Chef Dave Owens is excited to bring his extensive confectionary background to Proper Cannabis.
Chef Dave Owens doesn't like to use the word "passion" when it comes to his longtime culinary inclinations and how he got where he is today. However, no matter what you call it, it's clear that he was destined for food to be a major part of his life.
"I feel like the word 'passion' is so overused," Owens says. "Certainly, food was always an interest. As a kid, I was always cooking for my family and trying to make things out of whatever we had around, even if it was canned goods, like doctoring up Campbell's soup to make it taste good. We were a big family — I was one of seven children — so there were always a lot of people around and meals at home. We never went out so much, so I think that's where it started."
Now four decades into his culinary career, Owens finds himself at the helm of the Honeybee Edibles ship, a venture from the soon-to-open Proper Cannabis (properbrands.com)
medical marijuana company. For the veteran chef, the opportunity to apply his skills in an emerging industry is something that brings him back to his early cooking days, when the culinary field looked vastly different. As he explains, when he started out in the business, there weren't a lot of opportunities for chefs, which was why his parents dissuaded him from getting into cooking as a career.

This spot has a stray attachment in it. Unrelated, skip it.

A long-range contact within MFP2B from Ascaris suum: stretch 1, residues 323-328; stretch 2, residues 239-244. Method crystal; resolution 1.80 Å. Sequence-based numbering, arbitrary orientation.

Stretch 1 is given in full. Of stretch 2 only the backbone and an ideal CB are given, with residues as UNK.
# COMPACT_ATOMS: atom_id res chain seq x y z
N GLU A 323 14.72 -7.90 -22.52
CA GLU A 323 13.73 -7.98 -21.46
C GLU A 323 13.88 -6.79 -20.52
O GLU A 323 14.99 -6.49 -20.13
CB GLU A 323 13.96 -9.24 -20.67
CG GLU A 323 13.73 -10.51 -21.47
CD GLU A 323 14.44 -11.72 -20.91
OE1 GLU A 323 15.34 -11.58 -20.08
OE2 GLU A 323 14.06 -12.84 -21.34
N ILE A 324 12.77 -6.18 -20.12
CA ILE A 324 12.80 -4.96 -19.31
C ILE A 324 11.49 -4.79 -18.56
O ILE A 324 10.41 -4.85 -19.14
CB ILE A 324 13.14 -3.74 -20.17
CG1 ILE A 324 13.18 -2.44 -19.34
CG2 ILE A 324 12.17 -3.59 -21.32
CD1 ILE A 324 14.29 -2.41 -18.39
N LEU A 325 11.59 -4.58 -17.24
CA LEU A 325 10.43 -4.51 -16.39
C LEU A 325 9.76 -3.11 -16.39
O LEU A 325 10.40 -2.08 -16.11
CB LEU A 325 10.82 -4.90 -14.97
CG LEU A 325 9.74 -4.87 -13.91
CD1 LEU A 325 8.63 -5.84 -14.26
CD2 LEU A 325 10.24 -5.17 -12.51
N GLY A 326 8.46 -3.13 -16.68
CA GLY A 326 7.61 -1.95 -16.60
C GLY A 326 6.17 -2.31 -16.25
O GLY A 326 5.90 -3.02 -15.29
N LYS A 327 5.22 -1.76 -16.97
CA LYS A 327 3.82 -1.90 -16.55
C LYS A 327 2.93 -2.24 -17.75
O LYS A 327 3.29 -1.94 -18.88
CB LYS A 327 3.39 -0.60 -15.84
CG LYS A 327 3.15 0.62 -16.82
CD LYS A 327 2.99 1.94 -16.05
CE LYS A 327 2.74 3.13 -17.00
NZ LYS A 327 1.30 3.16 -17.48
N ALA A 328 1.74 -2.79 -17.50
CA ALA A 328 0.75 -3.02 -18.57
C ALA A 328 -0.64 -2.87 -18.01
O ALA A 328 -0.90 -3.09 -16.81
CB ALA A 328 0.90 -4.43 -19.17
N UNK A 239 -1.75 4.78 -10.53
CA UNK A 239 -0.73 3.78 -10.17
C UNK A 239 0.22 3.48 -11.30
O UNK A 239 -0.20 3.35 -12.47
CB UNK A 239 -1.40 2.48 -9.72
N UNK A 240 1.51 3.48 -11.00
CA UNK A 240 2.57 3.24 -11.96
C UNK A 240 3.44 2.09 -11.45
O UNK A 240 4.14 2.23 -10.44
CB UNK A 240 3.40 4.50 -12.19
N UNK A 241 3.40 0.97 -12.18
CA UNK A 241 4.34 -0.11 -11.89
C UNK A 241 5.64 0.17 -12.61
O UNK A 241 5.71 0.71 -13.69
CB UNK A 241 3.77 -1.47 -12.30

"I always wanted to go to culinary school, but my parents told me there was no way I was going to be a cook," Owens says. "They wanted me to be a doctor, so I went to school for pre-med and PT [physical therapy]. Once I decided I didn't want to do that, I asked myself, 'What now?'"
Despite his parents' initial reservations, Owens got a job at the Sheraton hotel at Westport and enrolled in culinary school simultaneously. During school, he also participated in the American Culinary Federations' apprenticeship program and worked under famed St. Louis chef and restaurateur Bill Cardwell, who he credits with making everything click.
"I started at Cardwell's in 1989, when it had been open for a year and was really the hot ticket in town," Owens says. "He really opened my eyes to what great food can be and using farmers as a resource, as well as the things we could get from local farms. I pretty much owe all I learned to him."
Owens worked for Cardwell's until 2005, when he left and opened the acclaimed restaurant Terrine. After two years, he was approached by one of Terrine's regular customers, the former owner of Bissinger's, who wanted to bring a culinary viewpoint to the chocolate company's operations. Intrigued, Owens accepted the offer and became Bissinger's chief chocolatier and VP of taste, helping the storied confectioner develop new products and maintain the brand's quality, even as it expanded.
When Bissinger's sold in 2019, Owens looked for new opportunities in the confectionery space. Intrigued by the medical marijuana edibles market, he was in conversation with a cannabis group to join their team; when they didn't get their license, Owens decided to go all in on his job hunt in the field, eventually landing with Proper Cannabis. He could not be more thrilled with where he ended up.